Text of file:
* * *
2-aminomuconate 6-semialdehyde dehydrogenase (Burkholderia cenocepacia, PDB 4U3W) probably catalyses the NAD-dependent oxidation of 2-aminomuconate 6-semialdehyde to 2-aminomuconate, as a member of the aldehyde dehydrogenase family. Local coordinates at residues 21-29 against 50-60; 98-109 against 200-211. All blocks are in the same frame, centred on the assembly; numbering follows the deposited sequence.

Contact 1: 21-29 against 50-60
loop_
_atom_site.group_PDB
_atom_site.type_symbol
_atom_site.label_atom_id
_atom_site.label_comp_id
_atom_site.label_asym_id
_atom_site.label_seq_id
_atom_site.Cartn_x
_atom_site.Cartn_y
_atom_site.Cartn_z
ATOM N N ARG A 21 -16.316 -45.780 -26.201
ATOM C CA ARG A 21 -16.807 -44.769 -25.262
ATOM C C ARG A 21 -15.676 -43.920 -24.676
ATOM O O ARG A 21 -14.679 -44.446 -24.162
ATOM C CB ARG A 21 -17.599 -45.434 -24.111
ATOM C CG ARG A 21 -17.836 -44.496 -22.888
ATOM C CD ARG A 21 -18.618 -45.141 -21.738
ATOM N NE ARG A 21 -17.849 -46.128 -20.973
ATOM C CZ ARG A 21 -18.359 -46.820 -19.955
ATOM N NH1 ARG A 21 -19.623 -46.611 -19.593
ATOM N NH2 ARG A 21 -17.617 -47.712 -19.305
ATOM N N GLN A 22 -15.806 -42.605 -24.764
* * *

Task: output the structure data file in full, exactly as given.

2-aminomuconate 6-semialdehyde dehydrogenase (Burkholderia cenocepacia, PDB 4U3W) probably catalyses the NAD-dependent oxidation of 2-aminomuconate 6-semialdehyde to 2-aminomuconate, as a member of the aldehyde dehydrogenase family. Local coordinates at residues 21-29 against 50-60; 98-109 against 200-211. All blocks are in the same frame, centred on the assembly; numbering follows the deposited sequence.

Contact 1: 21-29 against 50-60
loop_
_atom_site.group_PDB
_atom_site.type_symbol
_atom_site.label_atom_id
_atom_site.label_comp_id
_atom_site.label_asym_id
_atom_site.label_seq_id
_atom_site.Cartn_x
_atom_site.Cartn_y
_atom_site.Cartn_z
ATOM N N ARG A 21 -16.316 -45.780 -26.201
ATOM C CA ARG A 21 -16.807 -44.769 -25.262
ATOM C C ARG A 21 -15.676 -43.920 -24.676
ATOM O O ARG A 21 -14.679 -44.446 -24.162
ATOM C CB ARG A 21 -17.599 -45.434 -24.111
ATOM C CG ARG A 21 -17.836 -44.496 -22.888
ATOM C CD ARG A 21 -18.618 -45.141 -21.738
ATOM N NE ARG A 21 -17.849 -46.128 -20.973
ATOM C CZ ARG A 21 -18.359 -46.820 -19.955
ATOM N NH1 ARG A 21 -19.623 -46.611 -19.593
ATOM N NH2 ARG A 21 -17.617 -47.712 -19.305
ATOM N N GLN A 22 -15.806 -42.605 -24.764